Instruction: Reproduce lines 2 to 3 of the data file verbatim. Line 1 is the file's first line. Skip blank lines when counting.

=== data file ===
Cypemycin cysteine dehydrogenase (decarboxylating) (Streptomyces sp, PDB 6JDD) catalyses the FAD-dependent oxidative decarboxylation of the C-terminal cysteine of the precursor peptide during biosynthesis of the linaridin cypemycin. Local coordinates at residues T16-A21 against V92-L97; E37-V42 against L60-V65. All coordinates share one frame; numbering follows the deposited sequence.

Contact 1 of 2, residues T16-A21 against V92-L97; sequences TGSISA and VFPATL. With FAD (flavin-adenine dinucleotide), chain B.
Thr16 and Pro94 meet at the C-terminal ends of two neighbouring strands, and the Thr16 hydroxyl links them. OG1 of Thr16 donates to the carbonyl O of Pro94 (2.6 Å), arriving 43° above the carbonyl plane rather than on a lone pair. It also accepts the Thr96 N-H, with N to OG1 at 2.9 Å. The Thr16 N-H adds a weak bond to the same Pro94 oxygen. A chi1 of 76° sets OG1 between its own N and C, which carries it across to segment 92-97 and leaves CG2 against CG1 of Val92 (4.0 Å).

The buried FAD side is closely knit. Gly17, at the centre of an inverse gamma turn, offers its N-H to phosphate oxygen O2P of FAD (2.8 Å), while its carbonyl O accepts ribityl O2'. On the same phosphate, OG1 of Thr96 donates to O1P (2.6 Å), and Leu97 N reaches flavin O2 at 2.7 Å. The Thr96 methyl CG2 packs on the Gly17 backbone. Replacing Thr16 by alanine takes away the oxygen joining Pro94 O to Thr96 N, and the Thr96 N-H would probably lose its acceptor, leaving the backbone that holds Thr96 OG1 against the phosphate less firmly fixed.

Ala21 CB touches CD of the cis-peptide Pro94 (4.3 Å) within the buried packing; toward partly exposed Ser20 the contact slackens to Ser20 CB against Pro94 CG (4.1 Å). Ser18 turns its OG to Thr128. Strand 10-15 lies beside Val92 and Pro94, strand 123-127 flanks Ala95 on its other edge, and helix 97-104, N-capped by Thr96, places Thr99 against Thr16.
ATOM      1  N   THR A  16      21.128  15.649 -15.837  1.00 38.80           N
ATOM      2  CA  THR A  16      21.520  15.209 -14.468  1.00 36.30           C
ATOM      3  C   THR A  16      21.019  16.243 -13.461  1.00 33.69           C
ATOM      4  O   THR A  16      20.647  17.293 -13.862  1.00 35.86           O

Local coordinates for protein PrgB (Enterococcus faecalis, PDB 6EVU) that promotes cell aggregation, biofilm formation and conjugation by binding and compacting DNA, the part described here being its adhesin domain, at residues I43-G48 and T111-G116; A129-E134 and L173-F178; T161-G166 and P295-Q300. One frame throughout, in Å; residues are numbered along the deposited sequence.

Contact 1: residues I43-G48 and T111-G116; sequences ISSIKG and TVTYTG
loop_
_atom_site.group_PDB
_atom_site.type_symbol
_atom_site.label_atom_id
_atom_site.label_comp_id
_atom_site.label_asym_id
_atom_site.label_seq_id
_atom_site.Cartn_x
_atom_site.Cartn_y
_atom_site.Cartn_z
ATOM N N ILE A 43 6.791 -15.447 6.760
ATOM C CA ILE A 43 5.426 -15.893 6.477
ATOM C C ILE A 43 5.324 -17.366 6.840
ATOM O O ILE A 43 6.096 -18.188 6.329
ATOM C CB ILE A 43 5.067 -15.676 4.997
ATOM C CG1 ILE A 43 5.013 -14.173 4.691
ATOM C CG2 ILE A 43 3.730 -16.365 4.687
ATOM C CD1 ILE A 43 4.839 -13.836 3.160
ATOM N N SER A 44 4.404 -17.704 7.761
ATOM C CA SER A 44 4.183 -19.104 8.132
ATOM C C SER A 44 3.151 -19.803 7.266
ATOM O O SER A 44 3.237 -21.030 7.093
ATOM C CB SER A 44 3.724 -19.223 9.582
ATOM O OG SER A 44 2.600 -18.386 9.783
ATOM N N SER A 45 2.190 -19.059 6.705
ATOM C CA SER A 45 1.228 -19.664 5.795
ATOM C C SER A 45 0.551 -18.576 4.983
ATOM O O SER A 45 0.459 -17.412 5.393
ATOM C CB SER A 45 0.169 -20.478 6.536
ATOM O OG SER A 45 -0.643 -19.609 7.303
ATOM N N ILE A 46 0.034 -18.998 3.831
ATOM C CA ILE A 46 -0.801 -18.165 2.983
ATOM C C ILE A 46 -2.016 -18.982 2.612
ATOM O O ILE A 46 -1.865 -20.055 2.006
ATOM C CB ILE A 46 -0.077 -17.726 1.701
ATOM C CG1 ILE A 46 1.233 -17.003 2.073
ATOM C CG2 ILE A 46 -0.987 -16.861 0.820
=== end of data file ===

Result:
Contact 1 of 2, residues T16-A21 against V92-L97; sequences TGSISA and VFPATL. With FAD (flavin-adenine dinucleotide), chain B.
Thr16 and Pro94 meet at the C-terminal ends of two neighbouring strands, and the Thr16 hydroxyl links them. OG1 of Thr16 donates to the carbonyl O of Pro94 (2.6 Å), arriving 43° above the carbonyl plane rather than on a lone pair. It also accepts the Thr96 N-H, with N to OG1 at 2.9 Å. The Thr16 N-H adds a weak bond to the same Pro94 oxygen. A chi1 of 76° sets OG1 between its own N and C, which carries it across to segment 92-97 and leaves CG2 against CG1 of Val92 (4.0 Å).